Read More About
Sudden cardiac arrest (also known as SCA) is the leading cause of death in the U.S., killing more than 350,000 people each year.
Research shows that SCA kills 1,000 people a day or one person every 90 seconds (a number that that is greater than the deaths each year from breast cancer, lung cancer, stroke, or AIDS).
Sadly, an estimated 95 percent of cardiac arrest victims die before they reach a hospital or other source of emergency help. But, there is some positive news: Studies have shown that if early defibrillation is provided within the first minute of SCA, the odds are 90 percent that the victim’s life can be saved.
It was this statistic that prompted Ken Raskin, owner of Manny’s Deli in Chicago, to consider purchasing a defibrillator for the restaurant.
“I had been thinking about it for a while and mentioned it to my son, Dan, who works at Manny’s with me,” Raskin says. “Thankfully, in over 60 years, we’ve never had a life or death situation at Manny’s.
“But we wanted to be fully prepared should one of our customers or one of our employees experience sudden cardiac arrest,” he continues. “Having a defibrillator on the premises will ensure that we are.”
Earlier this month, Raskin purchased a defibrillator (commonly referred to as an AED, or automated external defibrillator) and underwent the American Heart Association Heartsaver AED training and certification program, along with eight members of his staff.
In addition to learning how to properly use the defibrillator, as well as when it should and shouldn’t be used, all eight staff members were also trained in CPR and the Heimlich maneuver, so they can assist someone who may be choking.
“When it comes to treating sudden cardiac arrest, being able to respond quickly makes an enormous difference in saving a life,” says David Lipman, president of the Chicago-based SOS Technologies, which provides emergency lifesaving equipment and training programs.
“Time is critical,” he adds. “The chances of survival drop 7–10 percent with every minute that defibrillation is delayed.”
Today’s AEDs are extremely simple to use, with very clear, easy-to-follow, step-by-step voice and text instructions. The AED analyzes the heart rhythm of the victim, and if necessary, a computerized command will instruct the user to press a button to deliver an appropriate shock to restore a normal heartbeat.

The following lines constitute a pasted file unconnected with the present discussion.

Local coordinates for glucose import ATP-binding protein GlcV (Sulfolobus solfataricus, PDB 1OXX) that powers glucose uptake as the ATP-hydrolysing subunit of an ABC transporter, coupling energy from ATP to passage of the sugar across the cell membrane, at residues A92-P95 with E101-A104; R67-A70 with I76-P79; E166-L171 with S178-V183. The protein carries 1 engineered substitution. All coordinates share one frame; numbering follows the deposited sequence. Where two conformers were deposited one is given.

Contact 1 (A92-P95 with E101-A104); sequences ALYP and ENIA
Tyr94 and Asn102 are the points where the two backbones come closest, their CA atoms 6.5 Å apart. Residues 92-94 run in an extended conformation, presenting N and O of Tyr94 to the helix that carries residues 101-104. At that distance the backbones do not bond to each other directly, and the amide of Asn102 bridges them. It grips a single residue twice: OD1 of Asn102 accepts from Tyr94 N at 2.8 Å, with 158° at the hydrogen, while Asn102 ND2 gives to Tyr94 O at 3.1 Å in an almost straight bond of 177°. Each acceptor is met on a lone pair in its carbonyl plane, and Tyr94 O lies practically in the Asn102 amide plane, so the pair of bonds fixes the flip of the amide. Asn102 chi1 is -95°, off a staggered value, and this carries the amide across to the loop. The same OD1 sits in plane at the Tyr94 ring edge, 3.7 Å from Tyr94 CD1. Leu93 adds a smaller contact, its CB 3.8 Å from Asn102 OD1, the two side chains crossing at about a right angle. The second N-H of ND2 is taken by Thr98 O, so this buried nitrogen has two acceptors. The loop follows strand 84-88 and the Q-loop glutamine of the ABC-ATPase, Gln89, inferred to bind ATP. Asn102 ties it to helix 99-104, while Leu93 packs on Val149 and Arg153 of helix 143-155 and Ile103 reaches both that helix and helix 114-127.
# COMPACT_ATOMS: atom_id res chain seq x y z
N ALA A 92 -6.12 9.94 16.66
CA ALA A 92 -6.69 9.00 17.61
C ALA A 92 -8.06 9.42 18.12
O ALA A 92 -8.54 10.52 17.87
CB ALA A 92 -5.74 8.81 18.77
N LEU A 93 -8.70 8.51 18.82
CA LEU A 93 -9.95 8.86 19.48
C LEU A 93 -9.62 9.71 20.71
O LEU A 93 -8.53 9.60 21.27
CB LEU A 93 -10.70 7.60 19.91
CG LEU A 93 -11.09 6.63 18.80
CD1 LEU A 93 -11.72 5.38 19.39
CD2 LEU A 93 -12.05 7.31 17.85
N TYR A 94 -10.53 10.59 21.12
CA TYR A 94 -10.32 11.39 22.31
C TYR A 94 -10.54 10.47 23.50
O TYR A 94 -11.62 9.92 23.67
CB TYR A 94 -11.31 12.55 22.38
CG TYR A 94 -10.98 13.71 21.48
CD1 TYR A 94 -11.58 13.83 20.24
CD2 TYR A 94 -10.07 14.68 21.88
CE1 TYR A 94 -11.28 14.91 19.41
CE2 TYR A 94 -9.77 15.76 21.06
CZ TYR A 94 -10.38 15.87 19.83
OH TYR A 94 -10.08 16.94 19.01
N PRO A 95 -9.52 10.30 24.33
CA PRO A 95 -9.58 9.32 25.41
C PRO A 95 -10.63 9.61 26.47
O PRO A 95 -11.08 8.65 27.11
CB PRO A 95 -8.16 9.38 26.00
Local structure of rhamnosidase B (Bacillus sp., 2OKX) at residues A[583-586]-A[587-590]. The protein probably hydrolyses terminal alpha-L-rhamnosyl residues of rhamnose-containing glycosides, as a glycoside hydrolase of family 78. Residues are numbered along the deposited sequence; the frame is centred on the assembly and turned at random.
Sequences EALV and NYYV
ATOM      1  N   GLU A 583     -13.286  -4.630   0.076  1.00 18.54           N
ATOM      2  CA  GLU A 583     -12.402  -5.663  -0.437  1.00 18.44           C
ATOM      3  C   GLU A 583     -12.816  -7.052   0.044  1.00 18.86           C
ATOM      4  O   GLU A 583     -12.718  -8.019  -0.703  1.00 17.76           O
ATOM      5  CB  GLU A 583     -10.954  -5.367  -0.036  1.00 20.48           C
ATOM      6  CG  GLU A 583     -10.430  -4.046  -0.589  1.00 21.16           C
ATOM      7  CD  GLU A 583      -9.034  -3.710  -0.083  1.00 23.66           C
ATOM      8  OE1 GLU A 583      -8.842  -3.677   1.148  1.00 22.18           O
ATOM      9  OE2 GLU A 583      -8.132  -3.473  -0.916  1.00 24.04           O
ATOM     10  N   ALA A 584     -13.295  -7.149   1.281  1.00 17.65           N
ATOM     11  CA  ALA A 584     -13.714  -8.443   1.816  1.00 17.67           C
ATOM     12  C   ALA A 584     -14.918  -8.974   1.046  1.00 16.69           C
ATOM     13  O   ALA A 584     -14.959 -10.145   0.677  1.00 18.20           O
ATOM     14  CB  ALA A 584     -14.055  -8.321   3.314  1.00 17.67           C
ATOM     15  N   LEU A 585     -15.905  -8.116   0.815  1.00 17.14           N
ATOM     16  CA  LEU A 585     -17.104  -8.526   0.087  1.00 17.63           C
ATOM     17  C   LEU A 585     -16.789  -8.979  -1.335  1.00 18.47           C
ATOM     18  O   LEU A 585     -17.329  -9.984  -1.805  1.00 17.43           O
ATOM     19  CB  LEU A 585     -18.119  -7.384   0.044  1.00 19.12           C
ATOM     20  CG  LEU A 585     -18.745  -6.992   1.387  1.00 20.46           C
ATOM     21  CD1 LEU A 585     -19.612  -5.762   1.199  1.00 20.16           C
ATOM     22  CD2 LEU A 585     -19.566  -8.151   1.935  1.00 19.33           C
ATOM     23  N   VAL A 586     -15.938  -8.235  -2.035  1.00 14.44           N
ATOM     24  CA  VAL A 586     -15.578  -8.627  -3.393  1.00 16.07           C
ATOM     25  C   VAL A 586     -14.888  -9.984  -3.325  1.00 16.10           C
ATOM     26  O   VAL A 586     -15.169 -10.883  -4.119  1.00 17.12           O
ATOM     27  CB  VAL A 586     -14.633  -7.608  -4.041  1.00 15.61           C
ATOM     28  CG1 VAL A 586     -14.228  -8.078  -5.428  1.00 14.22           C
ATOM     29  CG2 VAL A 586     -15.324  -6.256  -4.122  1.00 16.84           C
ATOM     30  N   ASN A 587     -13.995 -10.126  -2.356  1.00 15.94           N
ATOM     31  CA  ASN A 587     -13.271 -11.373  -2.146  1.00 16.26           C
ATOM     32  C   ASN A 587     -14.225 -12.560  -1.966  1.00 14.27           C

“The devices are failsafe and will not cause injury to the user, nor will they deliver a shock to the heart if none is needed,” says Lipman, whose company provided the defibrillator to Raskin for Manny’s Deli.
In Illinois, The Colleen O’Sullivan Law (2005) requires that all indoor physical fitness facilities operated by any local governments have at least one AED on the premises. This includes schools, colleges, universities, and parks that regularly serve 100 people or more.
The Rashidi A. Wheeler Initiative (2007) states that all outdoor football stadiums, soccer fields, baseball fields, golf courses, and other outdoor fitness and sports facilities have an AED on hand, along with the presence of defibrillator-trained staff during all physical fitness activities.
Illinois hospitals, care centers, ambulances, police stations, fire departments, and dental offices that administer anesthesia and sedation are also required by law to keep an AED on hand.
But, there are no Illinois laws requiring restaurants or other hospitality establishments (i.e. hotels, nightclubs, casinos) to do the same.
“I find this somewhat surprising,” says Raskin, who makes sure that at least one defibrillator-trained staff member is working each and every shift at Manny’s.
“During any given day, we could have 500 or more customers walk through our doors,” he adds. “While we hope that we never have to use it, I’m very glad that we have a defibrillator at the restaurant and that we are trained to save someone’s life. I hope other restaurant owners follow our lead.”